Specifically, the inventive dual damascene structure comprises:

a substrate having a patterned multilayer of dielectrics formed thereon, said patterned multilayer of dielectrics including first and second porous low-k dielectrics which are separated from each other by a buried etch stop layer, said first and second porous low-k dielectrics having a first composition;

a polish stop layer formed on said patterned multilayer of dielectrics over said second porous low-k dielectric; and

a metal conductor formed within said patterned multilayer of dielectrics.

In one embodiment of the present invention, the first and second porous low-dielectrics are organic dielectrics, and the buried etch stop layer is an inorganic low-k dielectric material. In this embodiment of the present invention, the inorganic buried etch stop layer may be porous or non-porous, with preference given to porous inorganic buried etch stop layers.

In another embodiment of the present invention, the first and second porous low-k dielectrics are low-k inorganic dielectrics or inorganic/organic hybrid dielectrics such as methylsilsesquioxane (MSQ), and said buried etch stop layer is an organic low-k dielectric. In this embodiment of the present invention, the organic buried etch stop layer may be porous or non-porous, with preference given to non-porous materials.

The inventive structure offers the following advantages over prior art interconnect structures:

(i) Precise and uniform control of the metal conductor thickness and resistance.

(ii) Improved reliability because the trenches contain a diffusion barrier liner having a uniform thickness without weak points.

(iii) Highly controlled metal conductor resistance is obtained without added production cost, and with a reduction in the use of vacuum-based deposition tools.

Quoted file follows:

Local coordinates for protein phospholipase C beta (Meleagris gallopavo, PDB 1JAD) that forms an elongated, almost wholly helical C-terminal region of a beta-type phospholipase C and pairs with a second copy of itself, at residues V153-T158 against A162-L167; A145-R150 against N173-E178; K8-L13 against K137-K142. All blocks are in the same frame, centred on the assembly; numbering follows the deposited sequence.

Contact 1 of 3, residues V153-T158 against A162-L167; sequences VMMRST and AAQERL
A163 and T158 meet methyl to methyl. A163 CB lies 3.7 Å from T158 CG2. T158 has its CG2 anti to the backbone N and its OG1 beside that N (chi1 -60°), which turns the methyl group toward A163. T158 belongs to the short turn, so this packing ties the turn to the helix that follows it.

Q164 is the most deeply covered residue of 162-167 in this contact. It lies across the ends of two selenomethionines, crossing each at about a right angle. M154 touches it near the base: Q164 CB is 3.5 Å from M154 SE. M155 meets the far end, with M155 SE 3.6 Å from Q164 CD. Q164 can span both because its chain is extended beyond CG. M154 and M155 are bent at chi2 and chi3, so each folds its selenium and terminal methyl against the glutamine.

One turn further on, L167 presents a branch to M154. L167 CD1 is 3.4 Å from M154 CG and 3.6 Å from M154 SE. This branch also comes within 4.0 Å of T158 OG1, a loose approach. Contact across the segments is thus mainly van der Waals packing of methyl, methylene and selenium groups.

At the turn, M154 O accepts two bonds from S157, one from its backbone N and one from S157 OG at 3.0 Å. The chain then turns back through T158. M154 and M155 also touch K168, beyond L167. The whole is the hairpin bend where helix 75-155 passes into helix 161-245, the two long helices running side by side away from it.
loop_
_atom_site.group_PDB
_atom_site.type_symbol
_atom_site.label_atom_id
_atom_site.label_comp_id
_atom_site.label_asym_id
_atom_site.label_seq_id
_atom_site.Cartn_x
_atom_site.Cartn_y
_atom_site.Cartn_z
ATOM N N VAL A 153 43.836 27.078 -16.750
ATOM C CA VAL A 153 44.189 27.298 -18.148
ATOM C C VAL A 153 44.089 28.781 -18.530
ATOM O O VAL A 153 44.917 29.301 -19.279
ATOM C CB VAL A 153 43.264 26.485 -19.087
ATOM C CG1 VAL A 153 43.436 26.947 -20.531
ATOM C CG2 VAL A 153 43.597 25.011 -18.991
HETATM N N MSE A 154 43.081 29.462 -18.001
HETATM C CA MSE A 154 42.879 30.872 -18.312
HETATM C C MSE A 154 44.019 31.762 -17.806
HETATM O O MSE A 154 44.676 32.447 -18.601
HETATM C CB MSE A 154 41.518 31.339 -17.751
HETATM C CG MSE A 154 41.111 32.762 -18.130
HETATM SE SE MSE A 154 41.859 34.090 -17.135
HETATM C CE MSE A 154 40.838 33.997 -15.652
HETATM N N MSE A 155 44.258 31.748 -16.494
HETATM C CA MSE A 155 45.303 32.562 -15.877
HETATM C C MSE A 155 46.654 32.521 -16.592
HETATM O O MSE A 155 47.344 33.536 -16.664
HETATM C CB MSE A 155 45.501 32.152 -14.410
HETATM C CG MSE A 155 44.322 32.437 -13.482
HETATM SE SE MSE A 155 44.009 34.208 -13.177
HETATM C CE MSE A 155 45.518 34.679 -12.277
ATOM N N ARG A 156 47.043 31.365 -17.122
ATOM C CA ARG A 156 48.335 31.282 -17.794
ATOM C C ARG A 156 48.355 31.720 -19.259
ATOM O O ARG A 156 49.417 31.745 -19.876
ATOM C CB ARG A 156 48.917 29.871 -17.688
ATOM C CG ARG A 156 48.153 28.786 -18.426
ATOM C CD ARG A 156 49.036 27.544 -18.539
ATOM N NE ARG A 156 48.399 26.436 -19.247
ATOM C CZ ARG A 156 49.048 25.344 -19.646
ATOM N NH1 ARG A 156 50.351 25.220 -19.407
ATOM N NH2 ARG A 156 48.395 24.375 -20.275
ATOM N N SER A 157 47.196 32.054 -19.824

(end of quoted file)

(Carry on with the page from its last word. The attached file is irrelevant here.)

Another aspect of the present invention relates to a method of fabricating the aforementioned low-k dielectric plus metal conductor interconnect structure which comprises the steps of:

(a) forming a multilayer of spun-on dielectrics on a surface of a substrate, said multilayer of spun-on dielectrics including first and second porous low-k dielectrics which are separated from each other by a buried etch stop layer, said first and second porous low-k dielectrics having a first composition, and said buried etch layer having a second composition which is different from said first composition;

(b) forming a hard mask on said multilayer of spun-on dielectrics, said hard mask including at least a polish stop layer and a patterning layer atop said polish stop layer;

(c) forming an opening in said hard mask so as to expose a surface of said multilayer of spun-on dielectrics;

(d) forming a trench level and a via level in said exposed surface of said multilayer of spun-on dielectrics using said hard mask as an etch mask;

(e) filling said trench level and via level with at least a conductive metal; and

(f) planarizing said conductive metal stopping on said polish stop layer formed on said multilayer of spun-on dielectrics.

In one embodiment of the present invention, the multilayer of spun-on dielectrics is cured prior to conducting step (b). In another embodiment, wherein the hard mask also includes spun-on dielectrics, curing occurs after step (b).

BRIEF DESCRIPTION OF THE DRAWINGS

FIG. 1 is a pictorial representation of a prior art interconnect structure which includes a micro-trench that has a rough surface bottom formed therein.

FIGS. 2-8 are cross-sectional views of the inventive structure through various processing steps of the present invention.

DETAILED DESCRIPTION OF THE INVENTION

The present invention, which provides a low-k interconnect structure comprised of a multilayer of spin-on dielectrics and a method of fabricating the same, will now be described in more detail by referring to the drawings that accompany the present invention. It is noted that in the drawings, like and/or corresponding elements are referred to by like reference numerals.